By Gary Hengstler
It’s a familiar scene in TV and film: The doctor in the operating room applying CPR and a colleague calling out, “We’ve got a pulse!”
Certainly not as dramatic, but for Mark Schorr, perhaps there was some semblance of that satisfaction when he got the results of his multiyear work to examine the mitigation of Citico Creek, a severely degraded stream in Chattanooga that flows into the Tennessee River near a water purification plant.
Schorr, a professor of biology at the University of Tennessee at Chattanooga (UTC), researches stream fish ecology, with an emphasis on water pollution issues and population/community ecology. Graduate and undergraduate students working in his lab have conducted research to address the following problems:
- influence of coal mine drainage on stream water chemistry, habitat, and aquatic life in the Cumberland Plateau;
- watershed-stream relationships that involve urban/agricultural land use;
- localized effects of road culverts on stream habitat;
- historical and contemporary patterns in the distribution and abundance of sunfish in reservoirs in the Tennessee River drainage.
Water quality assessments comprise an important component in many of Schorr’s studies. Schorr cautions that water quality—a complex term—refers to selected characteristics of water, in which data are compared to standards for protecting human health and aquatic life.
Schorr and his students have documented effects of human disturbances on stream water quality at more than 100 sites in the Chattanooga area. In his research, water quality assessments focus on the ecological health of streams. In addition to analyzing data on stream-water chemistry (temperature, oxygen, pH, etc.) and habitat features (flow, depth, channel substrate), macroinvertebrate and fish data are used identify the ecological health of creeks and watersheds. All of his study streams are tributaries to the Tennessee River.
From 1998 to 2000, Schorr was retained by the city to collect and analyze baseline data on watershed urban land use, water chemistry, habitat and aquatic macrofauna in Chattanooga-area streams. Currently, he is measuring the effects of the city’s mitigation efforts to undo decades of damage to polluted streams in Chattanooga’s urbanized watersheds. One such stream is Citico Creek, which has more than 90 percent urban development in parts of its watershed. “It has a slew of pollution issues that affect not only the ecology of stream but also the people that live in this area,” he says. “Many sections of the stream are posted, warning people not to come in contact with the water because of high bacteria levels.”
Like many urban streams, much of the Citico Creek system had been straightened and lined with concrete to prevent flooding in that area.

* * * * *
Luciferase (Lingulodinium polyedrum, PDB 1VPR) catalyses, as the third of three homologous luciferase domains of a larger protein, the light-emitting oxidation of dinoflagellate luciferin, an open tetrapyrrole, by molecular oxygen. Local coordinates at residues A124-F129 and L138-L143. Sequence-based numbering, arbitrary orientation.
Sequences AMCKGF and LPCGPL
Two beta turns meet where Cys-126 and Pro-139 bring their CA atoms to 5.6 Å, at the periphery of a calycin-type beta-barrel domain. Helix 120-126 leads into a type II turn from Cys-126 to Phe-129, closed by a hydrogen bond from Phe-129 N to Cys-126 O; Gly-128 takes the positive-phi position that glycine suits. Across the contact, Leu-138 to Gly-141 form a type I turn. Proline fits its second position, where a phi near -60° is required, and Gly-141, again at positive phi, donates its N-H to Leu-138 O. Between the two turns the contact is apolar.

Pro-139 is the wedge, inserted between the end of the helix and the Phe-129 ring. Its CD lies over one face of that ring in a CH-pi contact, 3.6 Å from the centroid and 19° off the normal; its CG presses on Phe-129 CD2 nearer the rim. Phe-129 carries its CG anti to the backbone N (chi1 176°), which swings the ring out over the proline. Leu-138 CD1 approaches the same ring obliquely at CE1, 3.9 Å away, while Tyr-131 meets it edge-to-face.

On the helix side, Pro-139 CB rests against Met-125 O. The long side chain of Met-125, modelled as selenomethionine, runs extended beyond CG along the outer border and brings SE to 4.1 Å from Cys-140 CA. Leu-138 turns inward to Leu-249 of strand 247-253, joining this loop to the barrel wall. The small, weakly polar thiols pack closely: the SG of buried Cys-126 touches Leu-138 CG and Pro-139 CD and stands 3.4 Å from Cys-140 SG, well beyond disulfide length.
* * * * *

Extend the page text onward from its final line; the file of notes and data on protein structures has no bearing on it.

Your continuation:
However, shooting the water quickly through the stream, he says, “is a huge insult to the stream and involves an extreme degradation. Moreover, it just pushes the flooding down to somewhere else.”
Such was the case with Citico Creek.
Pre-mitigation data collected at the Citico Creek study site indicated that more than 60 percent of the streambed was concrete. Post-mitigation data showed that 98 percent of the streambed was composed of boulders, cobbles or gravel. In addition to removing the concrete and mortar from the channel, the city installed a series of rock wiers that increased pool habitat, which increased water depth and reduced current velocity. These habitat improvements allowed more fish species – species that should have been there normally – to occupy this part of the creek.
When he and his team of UTC graduate students started, they consistently found one species, the Western Mosquitofish, which Schorr describes as “a very hardy species that can handle low oxygen levels and a lot of pollution.”
After the mitigation in 2008 and 2009, Schorr and his students found two species of minnows and five species of sunfish, including the largemouth bass. (Family Centrarchidae, including Largemouth Bass Micropterus salmoides).
Essentially, using fish assemblage data and the “Index of Biotic Integrity (IBI), which rates a stream’s health,” the Citico Creek site went from “very poor” to “poor.”
There was a pulse.
“In terms of its biotic health,” Schorr says, “it is approaching what we see in other urban streams in the area. Before that, it was so severely degraded that it had the worst IBI rating you could get.”
While many still cling to the notion that nature and streams will continue to be self-cleaning, Schorr poses the stark reality: “I would say in our lifetime and our children’s lifetime and our grandchildren’s lifetime, it’s a fallacy to believe the streams will clean up themselves. If we stopped everything for hundreds of years, I think nature would start to recover, but that’s not reality.”
As with other researchers, he sees the elimination of the more sensitive species, less able to adapt to the alterations of the habitat. Diversity gives way to the more general, more hardy species that become more abundant.
It is nature’s corollary to mom-and-pop stores downtown giving way to strip malls.